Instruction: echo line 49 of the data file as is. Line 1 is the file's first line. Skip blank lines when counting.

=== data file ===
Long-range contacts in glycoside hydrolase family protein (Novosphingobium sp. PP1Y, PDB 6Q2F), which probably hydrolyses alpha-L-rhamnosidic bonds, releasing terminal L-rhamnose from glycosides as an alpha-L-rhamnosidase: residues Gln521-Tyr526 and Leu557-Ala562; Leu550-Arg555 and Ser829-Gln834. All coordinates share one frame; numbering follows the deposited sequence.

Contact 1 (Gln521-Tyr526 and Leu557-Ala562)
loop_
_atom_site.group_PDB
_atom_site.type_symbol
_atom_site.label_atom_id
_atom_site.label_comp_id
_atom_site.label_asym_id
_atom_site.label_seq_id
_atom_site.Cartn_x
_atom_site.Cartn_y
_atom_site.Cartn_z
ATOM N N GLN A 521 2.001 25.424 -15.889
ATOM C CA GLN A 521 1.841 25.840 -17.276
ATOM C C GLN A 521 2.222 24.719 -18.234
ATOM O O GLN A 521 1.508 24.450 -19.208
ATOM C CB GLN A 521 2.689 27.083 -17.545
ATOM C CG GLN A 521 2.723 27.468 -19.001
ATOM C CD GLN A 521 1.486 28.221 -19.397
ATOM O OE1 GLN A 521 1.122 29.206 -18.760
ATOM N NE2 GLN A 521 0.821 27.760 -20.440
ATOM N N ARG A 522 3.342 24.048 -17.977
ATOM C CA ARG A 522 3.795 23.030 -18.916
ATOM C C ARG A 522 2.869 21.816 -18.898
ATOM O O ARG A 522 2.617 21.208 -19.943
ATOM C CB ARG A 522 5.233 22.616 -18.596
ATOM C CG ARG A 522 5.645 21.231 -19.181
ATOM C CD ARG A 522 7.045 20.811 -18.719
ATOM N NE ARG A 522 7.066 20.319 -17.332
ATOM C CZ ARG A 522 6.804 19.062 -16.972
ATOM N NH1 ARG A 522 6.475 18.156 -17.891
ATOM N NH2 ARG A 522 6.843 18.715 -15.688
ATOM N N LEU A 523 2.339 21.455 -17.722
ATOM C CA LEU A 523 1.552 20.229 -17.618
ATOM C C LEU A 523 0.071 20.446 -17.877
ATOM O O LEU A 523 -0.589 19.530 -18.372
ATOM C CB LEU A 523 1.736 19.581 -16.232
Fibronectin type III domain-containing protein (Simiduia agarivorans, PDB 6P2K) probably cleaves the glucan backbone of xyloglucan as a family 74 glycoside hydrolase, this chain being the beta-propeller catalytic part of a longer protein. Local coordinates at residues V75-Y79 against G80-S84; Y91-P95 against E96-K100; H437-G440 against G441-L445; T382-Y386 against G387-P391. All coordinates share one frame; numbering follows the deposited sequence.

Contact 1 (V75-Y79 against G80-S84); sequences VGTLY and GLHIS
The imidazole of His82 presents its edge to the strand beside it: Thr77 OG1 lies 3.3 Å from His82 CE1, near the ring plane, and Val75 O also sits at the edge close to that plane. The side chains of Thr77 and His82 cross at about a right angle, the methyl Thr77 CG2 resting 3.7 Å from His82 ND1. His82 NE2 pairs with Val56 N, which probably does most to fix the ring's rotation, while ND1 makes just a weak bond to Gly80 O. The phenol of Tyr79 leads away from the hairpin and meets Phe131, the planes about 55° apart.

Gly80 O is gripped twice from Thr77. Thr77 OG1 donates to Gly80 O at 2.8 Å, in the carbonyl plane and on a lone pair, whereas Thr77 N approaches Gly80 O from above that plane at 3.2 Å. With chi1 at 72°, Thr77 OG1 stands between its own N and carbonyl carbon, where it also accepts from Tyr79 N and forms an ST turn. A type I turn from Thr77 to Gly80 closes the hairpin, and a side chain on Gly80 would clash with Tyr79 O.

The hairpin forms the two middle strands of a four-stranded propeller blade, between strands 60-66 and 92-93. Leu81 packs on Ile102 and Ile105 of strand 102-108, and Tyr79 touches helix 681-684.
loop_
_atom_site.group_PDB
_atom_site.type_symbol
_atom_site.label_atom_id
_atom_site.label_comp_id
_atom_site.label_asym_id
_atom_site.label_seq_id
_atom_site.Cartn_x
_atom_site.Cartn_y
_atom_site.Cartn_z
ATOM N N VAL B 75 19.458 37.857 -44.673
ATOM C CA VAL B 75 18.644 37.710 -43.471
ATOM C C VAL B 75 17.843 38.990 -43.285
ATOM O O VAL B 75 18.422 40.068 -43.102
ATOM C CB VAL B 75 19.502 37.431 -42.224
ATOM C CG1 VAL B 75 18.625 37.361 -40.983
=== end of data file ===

_atom_site.label_seq_id